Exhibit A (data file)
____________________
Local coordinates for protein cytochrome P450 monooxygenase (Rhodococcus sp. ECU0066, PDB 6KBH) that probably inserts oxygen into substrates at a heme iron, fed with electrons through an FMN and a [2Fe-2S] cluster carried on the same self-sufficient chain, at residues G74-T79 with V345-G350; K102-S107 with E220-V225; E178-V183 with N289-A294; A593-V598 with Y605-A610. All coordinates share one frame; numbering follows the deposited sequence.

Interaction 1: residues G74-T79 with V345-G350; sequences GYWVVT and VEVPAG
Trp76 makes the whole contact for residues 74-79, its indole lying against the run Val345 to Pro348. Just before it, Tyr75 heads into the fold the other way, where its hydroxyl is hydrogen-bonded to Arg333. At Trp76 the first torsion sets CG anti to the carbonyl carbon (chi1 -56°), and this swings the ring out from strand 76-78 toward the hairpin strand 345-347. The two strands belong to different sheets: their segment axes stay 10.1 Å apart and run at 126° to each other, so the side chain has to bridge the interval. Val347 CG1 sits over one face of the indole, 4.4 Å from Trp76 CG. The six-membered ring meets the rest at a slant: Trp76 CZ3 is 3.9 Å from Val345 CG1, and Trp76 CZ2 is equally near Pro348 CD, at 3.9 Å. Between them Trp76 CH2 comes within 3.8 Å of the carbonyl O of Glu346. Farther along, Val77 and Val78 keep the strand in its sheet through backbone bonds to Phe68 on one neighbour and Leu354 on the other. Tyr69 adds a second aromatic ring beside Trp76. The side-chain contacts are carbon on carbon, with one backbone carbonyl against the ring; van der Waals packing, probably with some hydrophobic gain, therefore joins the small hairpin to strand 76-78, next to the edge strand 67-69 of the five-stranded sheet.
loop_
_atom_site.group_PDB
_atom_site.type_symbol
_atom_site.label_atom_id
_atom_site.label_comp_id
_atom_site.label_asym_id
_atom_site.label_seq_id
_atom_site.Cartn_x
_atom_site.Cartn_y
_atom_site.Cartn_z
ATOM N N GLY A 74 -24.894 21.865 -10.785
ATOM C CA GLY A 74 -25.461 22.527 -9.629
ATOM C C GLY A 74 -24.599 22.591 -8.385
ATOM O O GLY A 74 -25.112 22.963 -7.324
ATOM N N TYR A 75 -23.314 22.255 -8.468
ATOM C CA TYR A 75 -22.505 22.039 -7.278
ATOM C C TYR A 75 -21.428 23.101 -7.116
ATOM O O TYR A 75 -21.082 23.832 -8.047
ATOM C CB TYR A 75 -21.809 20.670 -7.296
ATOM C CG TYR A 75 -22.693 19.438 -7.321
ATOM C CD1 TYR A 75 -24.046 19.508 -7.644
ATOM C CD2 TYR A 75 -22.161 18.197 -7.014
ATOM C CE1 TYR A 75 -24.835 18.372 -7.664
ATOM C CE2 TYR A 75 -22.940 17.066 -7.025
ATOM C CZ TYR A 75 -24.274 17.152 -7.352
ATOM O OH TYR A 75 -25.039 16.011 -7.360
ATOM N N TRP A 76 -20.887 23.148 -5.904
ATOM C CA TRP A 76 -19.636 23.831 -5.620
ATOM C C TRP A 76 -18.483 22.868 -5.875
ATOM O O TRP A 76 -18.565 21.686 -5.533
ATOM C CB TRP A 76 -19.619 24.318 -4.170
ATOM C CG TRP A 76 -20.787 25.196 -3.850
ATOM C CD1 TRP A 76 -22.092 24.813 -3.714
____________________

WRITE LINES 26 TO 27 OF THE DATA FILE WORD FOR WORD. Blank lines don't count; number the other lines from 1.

ATOM C CE1 TYR A 75 -24.835 18.372 -7.664
ATOM C CE2 TYR A 75 -22.940 17.066 -7.025